Living with bipolar disorder I have a lot of experience in accepting things as they are. I also have a lot of experience in knowing that the more I focus on the things I can change, and accept that I am powerless over other people, places and things, the more good I do for myself.
I have very little power over things in my life, except for how I choose to perceive things. I can’t control other people’s actions or words, or any circumstance that comes my way from out in left field, or the frequency that my bipolar challenges run on. But I can choose to surround myself with positive energy, including music.
By: Rick E. In 1998 at fifty-two days old, Gabby suffered from Hemangioendothelioma that nearly took her life if it was not for Primary Children’s Oncology team in Salt Lake City, Utah. The miraculous fluoroscope procedure and Alpha Interferon treatments allowed her to heal as we lived at Primary Children’s…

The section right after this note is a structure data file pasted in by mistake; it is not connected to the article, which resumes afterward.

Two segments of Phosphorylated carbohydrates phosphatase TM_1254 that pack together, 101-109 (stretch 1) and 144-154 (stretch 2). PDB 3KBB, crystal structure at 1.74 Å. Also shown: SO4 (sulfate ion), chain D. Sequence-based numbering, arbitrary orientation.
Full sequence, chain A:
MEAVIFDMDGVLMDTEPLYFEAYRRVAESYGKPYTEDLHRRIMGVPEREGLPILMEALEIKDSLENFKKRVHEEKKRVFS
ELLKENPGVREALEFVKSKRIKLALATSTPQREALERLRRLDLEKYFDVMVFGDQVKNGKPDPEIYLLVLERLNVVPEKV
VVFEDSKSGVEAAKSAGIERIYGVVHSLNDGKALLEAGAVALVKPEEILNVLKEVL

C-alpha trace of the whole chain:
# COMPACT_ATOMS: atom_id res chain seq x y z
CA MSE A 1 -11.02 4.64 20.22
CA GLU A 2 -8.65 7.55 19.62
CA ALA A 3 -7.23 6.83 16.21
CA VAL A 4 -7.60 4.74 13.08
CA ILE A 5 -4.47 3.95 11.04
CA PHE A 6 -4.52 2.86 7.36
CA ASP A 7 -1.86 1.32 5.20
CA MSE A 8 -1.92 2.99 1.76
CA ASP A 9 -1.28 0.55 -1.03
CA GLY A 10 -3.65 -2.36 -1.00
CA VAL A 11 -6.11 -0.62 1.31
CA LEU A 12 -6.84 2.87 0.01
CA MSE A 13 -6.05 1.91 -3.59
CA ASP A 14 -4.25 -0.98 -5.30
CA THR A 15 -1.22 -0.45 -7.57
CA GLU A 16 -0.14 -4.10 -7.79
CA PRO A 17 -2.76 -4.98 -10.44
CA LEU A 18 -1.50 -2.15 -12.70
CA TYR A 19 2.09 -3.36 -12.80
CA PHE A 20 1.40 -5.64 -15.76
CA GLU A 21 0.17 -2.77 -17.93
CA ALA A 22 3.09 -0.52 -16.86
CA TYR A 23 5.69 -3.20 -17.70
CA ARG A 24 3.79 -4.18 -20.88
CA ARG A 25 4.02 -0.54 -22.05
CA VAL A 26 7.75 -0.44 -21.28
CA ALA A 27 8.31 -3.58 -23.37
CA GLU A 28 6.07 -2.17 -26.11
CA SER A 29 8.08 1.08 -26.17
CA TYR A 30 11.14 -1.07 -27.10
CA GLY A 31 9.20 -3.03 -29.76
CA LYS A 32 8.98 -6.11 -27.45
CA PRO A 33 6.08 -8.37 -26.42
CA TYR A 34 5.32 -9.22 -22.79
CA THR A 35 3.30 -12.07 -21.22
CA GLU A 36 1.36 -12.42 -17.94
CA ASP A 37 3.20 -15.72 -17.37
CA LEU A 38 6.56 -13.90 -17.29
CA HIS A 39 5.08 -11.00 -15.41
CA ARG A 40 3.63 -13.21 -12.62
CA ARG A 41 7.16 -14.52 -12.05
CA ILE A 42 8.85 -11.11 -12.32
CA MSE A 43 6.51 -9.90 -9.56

I can’t really begin to describe how it feels to “go manic” other than it feels like your brain is being taken over and that you have this heightened sense of paranoia. For me, that meant that the government was watching me, studying my every move.
I feel that at my core, I’m a pretty positive guy. I don’t play the victim to my illness or my circumstances. I’m resilient and can handle anything. Maybe my life is predestined to be one of constant struggle. I don’t know. I do know I’m more than exhausted from being irrationally positive all the time. It’s draining and I can’t do it anymore.
Not long ago, I began to feel the darkness creeping in. After several good months, I was caught off guard when I felt the depression returning. Bipolar depression can be very stubborn so the onset is always scary. Will it be worse than last time? Will it last longer? Will it destroy more? Not knowing how hungry each bout of depression or mania will get can be paralyzing. Even when I understand what is happening on an intellectual level, my emotions can still take on a life of their own.
I began to show symptoms long before I (or anyone) acknowledged there was a problem. Over time, my life became a predictable pattern of extreme emotional instability and a lot of damage control. It wasn’t until my external life began to reflect my internal chaos that someone spoke up.